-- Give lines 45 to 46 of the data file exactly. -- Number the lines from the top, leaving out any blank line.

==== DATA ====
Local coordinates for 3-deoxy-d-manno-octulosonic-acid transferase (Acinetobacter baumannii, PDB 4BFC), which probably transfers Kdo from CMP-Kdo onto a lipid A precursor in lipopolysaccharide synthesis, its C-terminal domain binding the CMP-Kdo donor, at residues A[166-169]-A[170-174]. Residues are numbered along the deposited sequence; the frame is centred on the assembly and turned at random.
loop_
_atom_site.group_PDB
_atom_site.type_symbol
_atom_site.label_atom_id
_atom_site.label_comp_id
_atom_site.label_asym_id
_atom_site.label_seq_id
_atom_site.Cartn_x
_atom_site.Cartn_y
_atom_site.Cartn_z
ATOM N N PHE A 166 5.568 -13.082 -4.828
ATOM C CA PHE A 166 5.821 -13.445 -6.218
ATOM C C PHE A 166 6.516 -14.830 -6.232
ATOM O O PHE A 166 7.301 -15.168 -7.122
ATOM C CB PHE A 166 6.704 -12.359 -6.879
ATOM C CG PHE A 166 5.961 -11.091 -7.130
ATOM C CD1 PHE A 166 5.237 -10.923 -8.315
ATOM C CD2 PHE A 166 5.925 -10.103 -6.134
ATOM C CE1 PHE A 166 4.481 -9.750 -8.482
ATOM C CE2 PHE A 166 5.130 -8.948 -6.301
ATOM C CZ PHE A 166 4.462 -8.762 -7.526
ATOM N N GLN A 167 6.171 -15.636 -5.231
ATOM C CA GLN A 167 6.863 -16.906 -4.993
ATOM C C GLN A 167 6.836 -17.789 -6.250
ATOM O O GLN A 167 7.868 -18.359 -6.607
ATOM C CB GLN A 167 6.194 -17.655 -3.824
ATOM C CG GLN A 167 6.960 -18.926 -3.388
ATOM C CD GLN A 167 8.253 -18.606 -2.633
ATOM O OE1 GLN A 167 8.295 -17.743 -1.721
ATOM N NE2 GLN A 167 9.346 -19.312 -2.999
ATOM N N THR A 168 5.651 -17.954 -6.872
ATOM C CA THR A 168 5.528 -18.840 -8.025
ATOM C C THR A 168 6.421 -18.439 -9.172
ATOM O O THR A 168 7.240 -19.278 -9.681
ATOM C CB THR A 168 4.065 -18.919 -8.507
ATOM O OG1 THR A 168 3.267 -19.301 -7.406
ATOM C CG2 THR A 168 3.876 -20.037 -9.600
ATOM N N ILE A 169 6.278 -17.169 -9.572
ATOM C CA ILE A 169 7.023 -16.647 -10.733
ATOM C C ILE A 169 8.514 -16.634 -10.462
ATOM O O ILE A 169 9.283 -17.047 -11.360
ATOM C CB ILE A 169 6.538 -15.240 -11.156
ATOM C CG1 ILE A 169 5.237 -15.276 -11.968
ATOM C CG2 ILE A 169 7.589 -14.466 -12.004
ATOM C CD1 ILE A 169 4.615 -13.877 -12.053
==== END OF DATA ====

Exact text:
ATOM C CG2 ILE A 169 7.589 -14.466 -12.004
ATOM C CD1 ILE A 169 4.615 -13.877 -12.053